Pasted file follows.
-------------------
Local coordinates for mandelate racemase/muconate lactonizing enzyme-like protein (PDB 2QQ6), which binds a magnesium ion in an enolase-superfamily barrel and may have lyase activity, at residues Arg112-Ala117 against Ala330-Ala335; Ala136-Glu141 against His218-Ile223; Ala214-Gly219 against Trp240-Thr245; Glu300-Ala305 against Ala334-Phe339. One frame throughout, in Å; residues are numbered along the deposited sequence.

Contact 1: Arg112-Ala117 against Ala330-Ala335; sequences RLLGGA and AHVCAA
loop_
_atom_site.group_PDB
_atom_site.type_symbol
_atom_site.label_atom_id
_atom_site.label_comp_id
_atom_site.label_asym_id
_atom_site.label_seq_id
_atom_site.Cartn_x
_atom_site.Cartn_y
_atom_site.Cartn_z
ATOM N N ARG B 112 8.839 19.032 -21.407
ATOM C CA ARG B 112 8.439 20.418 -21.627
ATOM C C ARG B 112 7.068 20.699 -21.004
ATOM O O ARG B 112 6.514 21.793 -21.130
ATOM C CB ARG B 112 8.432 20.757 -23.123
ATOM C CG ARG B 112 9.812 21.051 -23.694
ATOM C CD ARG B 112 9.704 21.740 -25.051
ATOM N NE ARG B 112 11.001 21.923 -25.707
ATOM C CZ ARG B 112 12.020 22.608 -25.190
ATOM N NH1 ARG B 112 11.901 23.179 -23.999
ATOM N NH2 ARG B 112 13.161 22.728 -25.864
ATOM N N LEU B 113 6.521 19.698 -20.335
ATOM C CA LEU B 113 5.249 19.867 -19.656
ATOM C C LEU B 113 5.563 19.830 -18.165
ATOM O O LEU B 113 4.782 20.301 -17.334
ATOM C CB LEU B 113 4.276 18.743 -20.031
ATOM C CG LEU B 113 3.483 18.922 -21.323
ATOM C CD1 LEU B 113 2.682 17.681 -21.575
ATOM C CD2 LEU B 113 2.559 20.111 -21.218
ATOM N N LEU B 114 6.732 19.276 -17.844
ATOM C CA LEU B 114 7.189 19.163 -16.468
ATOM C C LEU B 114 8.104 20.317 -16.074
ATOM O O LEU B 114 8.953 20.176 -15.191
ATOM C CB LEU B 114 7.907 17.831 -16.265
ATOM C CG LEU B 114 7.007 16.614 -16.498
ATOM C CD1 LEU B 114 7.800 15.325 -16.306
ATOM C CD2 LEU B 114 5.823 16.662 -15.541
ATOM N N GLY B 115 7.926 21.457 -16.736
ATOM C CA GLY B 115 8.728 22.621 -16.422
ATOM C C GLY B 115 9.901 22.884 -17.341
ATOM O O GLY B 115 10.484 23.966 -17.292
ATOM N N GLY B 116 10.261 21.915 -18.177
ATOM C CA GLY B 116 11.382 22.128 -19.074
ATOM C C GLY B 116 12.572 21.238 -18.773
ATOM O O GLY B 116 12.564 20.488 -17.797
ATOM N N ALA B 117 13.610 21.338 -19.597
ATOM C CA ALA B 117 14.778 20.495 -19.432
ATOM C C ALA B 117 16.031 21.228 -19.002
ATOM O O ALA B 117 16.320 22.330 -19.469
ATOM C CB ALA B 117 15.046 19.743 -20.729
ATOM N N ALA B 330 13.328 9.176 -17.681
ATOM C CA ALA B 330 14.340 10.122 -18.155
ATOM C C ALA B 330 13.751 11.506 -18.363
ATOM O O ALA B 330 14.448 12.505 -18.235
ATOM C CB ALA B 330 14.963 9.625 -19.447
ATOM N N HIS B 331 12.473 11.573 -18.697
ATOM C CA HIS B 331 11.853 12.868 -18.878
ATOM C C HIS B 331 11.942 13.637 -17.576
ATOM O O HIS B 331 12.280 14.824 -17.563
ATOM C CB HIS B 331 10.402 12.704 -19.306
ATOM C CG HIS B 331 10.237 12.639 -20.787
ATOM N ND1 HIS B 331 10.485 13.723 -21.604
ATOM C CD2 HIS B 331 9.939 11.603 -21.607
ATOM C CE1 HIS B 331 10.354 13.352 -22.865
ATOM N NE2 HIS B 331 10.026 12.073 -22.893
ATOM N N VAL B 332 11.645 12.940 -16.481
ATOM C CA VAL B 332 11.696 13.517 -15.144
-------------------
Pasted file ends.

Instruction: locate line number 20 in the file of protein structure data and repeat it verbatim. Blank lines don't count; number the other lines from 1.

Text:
ATOM N NE ARG B 112 11.001 21.923 -25.707